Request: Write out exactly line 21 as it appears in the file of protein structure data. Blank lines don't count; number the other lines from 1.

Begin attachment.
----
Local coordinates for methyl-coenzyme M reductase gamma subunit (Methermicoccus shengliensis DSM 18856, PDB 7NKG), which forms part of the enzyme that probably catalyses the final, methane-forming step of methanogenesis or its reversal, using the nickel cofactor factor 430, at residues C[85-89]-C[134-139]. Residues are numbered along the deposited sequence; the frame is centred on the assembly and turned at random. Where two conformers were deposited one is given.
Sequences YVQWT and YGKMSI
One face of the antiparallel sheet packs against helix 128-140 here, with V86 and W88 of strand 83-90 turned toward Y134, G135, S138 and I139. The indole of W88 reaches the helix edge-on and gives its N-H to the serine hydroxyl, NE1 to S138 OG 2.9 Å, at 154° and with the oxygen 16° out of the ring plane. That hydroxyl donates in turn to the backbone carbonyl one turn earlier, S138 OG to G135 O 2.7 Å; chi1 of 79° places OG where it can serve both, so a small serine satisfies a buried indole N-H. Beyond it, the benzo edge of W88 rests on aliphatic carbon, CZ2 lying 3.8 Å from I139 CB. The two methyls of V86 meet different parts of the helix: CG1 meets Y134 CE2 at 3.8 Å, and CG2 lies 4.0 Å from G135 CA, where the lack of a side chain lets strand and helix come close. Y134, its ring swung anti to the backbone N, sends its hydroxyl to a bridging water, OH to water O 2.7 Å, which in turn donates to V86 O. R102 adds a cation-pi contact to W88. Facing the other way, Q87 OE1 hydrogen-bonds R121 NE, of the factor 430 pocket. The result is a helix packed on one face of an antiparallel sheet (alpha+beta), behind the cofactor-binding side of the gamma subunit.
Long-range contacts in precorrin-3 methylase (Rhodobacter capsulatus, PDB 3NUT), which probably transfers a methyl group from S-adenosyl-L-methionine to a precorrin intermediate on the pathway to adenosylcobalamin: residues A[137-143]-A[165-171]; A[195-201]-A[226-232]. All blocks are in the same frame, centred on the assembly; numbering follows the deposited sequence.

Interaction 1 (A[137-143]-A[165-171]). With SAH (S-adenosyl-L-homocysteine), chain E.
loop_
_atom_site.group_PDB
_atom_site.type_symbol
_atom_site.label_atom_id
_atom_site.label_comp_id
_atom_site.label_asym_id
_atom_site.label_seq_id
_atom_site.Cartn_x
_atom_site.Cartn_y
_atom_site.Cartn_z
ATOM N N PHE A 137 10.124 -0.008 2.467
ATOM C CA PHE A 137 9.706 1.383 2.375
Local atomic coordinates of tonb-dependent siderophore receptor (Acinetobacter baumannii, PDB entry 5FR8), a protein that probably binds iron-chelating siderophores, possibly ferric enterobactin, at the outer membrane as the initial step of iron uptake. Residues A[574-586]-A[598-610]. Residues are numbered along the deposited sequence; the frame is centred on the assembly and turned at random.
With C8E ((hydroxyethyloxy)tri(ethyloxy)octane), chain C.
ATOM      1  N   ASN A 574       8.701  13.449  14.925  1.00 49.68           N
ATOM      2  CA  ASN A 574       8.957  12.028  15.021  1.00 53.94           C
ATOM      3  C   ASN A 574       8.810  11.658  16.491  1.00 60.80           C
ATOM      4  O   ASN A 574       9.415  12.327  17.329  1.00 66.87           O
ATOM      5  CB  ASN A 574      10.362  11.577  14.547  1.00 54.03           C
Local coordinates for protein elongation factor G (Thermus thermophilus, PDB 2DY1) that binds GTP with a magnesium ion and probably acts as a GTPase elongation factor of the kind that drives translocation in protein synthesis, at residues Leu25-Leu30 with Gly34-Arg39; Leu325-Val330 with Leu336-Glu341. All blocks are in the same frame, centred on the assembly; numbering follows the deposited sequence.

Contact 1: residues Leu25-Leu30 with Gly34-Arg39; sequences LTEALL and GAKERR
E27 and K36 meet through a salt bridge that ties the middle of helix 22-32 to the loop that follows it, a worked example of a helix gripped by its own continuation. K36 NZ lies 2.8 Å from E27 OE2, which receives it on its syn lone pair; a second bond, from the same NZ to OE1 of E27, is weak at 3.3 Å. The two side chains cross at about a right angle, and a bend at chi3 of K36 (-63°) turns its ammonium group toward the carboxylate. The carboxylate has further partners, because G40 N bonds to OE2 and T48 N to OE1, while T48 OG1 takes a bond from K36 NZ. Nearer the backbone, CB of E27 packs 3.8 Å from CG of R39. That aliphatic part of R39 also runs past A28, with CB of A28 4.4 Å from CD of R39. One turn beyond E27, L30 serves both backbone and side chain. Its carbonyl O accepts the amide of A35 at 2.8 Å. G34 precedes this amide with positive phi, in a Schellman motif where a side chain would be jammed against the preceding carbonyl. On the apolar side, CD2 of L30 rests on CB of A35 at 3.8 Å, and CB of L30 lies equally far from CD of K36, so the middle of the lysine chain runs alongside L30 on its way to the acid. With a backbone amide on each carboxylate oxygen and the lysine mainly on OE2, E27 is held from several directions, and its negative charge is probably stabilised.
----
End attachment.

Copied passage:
ATOM      2  CA  ASN A 574       8.957  12.028  15.021  1.00 53.94           C